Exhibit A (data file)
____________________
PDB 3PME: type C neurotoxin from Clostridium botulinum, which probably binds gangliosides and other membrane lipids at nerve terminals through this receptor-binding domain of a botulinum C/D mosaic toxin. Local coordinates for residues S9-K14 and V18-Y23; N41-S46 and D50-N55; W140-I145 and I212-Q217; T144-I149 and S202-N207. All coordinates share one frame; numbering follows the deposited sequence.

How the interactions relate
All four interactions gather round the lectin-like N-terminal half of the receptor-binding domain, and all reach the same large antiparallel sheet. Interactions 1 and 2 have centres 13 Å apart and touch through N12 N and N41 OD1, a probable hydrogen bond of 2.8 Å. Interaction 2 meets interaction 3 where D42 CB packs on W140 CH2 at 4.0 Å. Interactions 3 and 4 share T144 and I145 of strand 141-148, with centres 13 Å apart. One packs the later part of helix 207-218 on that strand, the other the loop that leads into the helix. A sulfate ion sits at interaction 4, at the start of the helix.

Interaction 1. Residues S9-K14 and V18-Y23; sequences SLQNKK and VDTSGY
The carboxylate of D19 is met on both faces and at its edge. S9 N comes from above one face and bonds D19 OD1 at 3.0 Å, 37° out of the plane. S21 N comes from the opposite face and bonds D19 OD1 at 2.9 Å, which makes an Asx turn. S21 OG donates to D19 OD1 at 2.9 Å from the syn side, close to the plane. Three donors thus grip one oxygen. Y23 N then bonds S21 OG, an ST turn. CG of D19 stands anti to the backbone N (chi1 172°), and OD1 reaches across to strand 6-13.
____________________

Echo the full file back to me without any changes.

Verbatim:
PDB 3PME: type C neurotoxin from Clostridium botulinum, which probably binds gangliosides and other membrane lipids at nerve terminals through this receptor-binding domain of a botulinum C/D mosaic toxin. Local coordinates for residues S9-K14 and V18-Y23; N41-S46 and D50-N55; W140-I145 and I212-Q217; T144-I149 and S202-N207. All coordinates share one frame; numbering follows the deposited sequence.

How the interactions relate
All four interactions gather round the lectin-like N-terminal half of the receptor-binding domain, and all reach the same large antiparallel sheet. Interactions 1 and 2 have centres 13 Å apart and touch through N12 N and N41 OD1, a probable hydrogen bond of 2.8 Å. Interaction 2 meets interaction 3 where D42 CB packs on W140 CH2 at 4.0 Å. Interactions 3 and 4 share T144 and I145 of strand 141-148, with centres 13 Å apart. One packs the later part of helix 207-218 on that strand, the other the loop that leads into the helix. A sulfate ion sits at interaction 4, at the start of the helix.

Interaction 1. Residues S9-K14 and V18-Y23; sequences SLQNKK and VDTSGY
The carboxylate of D19 is met on both faces and at its edge. S9 N comes from above one face and bonds D19 OD1 at 3.0 Å, 37° out of the plane. S21 N comes from the opposite face and bonds D19 OD1 at 2.9 Å, which makes an Asx turn. S21 OG donates to D19 OD1 at 2.9 Å from the syn side, close to the plane. Three donors thus grip one oxygen. Y23 N then bonds S21 OG, an ST turn. CG of D19 stands anti to the backbone N (chi1 172°), and OD1 reaches across to strand 6-13.